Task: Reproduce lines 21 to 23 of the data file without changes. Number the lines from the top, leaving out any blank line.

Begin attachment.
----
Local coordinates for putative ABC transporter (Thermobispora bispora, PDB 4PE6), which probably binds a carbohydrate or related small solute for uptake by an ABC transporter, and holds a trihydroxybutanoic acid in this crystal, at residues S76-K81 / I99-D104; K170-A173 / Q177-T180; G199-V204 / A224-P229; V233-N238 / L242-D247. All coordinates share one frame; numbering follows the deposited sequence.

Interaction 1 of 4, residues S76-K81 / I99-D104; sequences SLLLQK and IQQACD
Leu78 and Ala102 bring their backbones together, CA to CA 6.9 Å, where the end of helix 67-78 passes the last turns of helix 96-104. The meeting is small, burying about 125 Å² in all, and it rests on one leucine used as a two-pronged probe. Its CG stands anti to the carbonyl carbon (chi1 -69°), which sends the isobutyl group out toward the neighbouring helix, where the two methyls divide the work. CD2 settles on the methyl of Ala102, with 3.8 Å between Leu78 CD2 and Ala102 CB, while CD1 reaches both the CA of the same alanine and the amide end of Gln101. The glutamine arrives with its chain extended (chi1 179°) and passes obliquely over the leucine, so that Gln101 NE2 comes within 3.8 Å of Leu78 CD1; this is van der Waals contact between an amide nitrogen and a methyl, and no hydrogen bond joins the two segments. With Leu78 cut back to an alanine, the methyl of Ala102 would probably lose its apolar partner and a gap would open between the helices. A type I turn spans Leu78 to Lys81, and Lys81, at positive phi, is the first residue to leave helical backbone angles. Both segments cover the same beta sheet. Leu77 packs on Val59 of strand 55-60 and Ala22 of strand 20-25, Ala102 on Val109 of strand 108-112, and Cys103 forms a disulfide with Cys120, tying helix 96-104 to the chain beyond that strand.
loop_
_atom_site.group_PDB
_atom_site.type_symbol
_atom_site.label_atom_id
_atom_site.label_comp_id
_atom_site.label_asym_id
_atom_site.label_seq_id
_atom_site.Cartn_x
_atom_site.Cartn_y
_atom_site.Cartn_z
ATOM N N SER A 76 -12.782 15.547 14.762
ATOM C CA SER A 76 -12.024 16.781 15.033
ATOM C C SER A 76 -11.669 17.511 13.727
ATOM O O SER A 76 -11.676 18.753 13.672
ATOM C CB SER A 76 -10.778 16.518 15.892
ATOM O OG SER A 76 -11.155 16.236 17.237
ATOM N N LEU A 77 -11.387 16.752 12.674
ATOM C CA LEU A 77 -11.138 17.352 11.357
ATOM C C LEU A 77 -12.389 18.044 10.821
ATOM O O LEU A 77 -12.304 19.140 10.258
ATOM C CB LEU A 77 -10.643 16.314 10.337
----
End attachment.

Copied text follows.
ATOM C CA LEU A 77 -11.138 17.352 11.357
ATOM C C LEU A 77 -12.389 18.044 10.821
ATOM O O LEU A 77 -12.304 19.140 10.258